Wonder as they wander

Traversing Joe Turner's Come and Gone and The Last Yiddish Poet
From The Last Yiddish Poet
Photo by Ken Friedman

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The great Langston Hughes titled a volume of his autobiography I Wonder as I Wander, invoking the notion of the poet in terms entirely personal and inevitably representative of a whole people, violently unsettled by history and restlessly searching for meaning, home, dignity — in short, for themselves. In Hughes' art, this dovetailed with the image of the poet as blues singer and the blues singer as poet. His writing signaled that vernacular music as secular and sacred verse to a population caught up in forces larger than itself, but marked nevertheless by millions of singular experiences given individual voice in song.

The same themes of displacement and song run compellingly throughout the late August Wilson's magisterial 10-play cycle of the African American 20th century, and rarely as forcefully as in 1988's Joe Turner's Come and Gone, currently receiving director Delroy Lindo's fine, impressively cast production at the Berkeley Rep. But Hughes' title applies readily to another great historical population as treated in another revival this month, making the stories evoked in Joe Turner and Traveling Jewish Theatre's less successful The Last Yiddish Poet touchstones of broadly but pointedly similar significance.

Set in 1911 during the great migration of African Americans northward, Joe Turner's action unfolds in Pittsburgh's Hill District. The setting is a boardinghouse operated by the basically decent but huffy Seth Holly (Barry Shabaka Henley) and his kindhearted wife, Bertha (Kim Staunton). Into this warm, burnished house comes a small assortment of transient borders, all more or less fresh from the South: the headstrong guitar player and manual laborer Jeremy (Don Guillory), the lovelorn Mattie (Tiffany Michelle Thompson), and the fiercely independent beauty Molly (Erica Peeples).

They join a more permanent lodger, pigeon-catching backyard shaman Bynum Walker (Brent Jennings). The Hollys are descendants of Northern freemen, but the others are a mere generation from slavery — possibly excepting Bynum, old enough to have been born a slave, and not counting the play's lone white character, merchant Rutherford Selig (Dan Hiatt), who, as a descendant of slave catchers, has adapted unselfconsciously as a "people finder" among rootless African American migrants.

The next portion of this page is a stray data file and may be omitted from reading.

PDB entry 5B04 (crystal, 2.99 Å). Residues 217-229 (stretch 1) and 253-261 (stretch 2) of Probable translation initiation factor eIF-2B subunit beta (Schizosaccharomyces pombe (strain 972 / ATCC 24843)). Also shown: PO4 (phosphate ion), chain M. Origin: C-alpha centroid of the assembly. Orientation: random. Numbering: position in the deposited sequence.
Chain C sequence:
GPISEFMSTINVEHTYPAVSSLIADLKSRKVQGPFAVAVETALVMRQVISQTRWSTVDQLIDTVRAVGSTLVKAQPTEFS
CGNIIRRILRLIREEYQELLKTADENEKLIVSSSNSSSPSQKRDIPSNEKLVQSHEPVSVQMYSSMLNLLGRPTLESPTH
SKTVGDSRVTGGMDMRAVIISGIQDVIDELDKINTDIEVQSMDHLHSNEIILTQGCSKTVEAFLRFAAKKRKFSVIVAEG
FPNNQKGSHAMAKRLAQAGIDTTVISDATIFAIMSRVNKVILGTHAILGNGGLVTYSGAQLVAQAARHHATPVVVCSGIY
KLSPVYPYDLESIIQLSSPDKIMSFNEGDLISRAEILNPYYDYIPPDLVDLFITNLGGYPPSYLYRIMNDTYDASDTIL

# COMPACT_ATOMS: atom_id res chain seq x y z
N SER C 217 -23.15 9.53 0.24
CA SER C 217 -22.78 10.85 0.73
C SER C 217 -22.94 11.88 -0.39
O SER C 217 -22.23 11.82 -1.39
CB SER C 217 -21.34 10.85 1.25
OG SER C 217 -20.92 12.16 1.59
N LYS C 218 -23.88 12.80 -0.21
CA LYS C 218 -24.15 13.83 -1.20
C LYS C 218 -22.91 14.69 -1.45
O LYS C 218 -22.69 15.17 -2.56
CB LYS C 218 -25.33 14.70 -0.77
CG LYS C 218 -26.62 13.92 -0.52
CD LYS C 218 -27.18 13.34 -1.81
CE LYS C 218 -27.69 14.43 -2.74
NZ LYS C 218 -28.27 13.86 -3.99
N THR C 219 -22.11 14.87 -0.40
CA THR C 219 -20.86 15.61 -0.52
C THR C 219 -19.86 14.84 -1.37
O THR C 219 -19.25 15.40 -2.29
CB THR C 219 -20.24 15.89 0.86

The main plot of Wilson's evocative, earthy, and humor-laden tale of disunion, reunion, and fractured identities takes hold with the arrival of the grimly forlorn, vaguely menacing Herald Loomis (Teagle F. Bougere). Loomis' story makes bitter sense of the play's title, a blues lyric repeated throughout by Bynum and fashioned by Southern women whose men were disappeared and forced into labor by the infamous Joe Turner. Since his release from bondage, the anguished and haunted Loomis, a former deacon, has searched with trancelike focus for the mother of his shy daughter (Inglish Amore Hills, alternating with Nia Reneé Warren). The Hollys' boardinghouse takes on the baleful aspect of Loomis' entombed soul as his violent outbursts of protest and revelation — and the mediating, ministering wisdom of the perspicacious, wondering Bynum — edge the play beyond naturalism toward a mythopoesis of half-submerged history.

The resurrection of history and half-buried tradition, as well as the literal voicing of experience and identity, is also at the center of The Last Yiddish Poet, an otherwise very different kind of play from Joe Turner.

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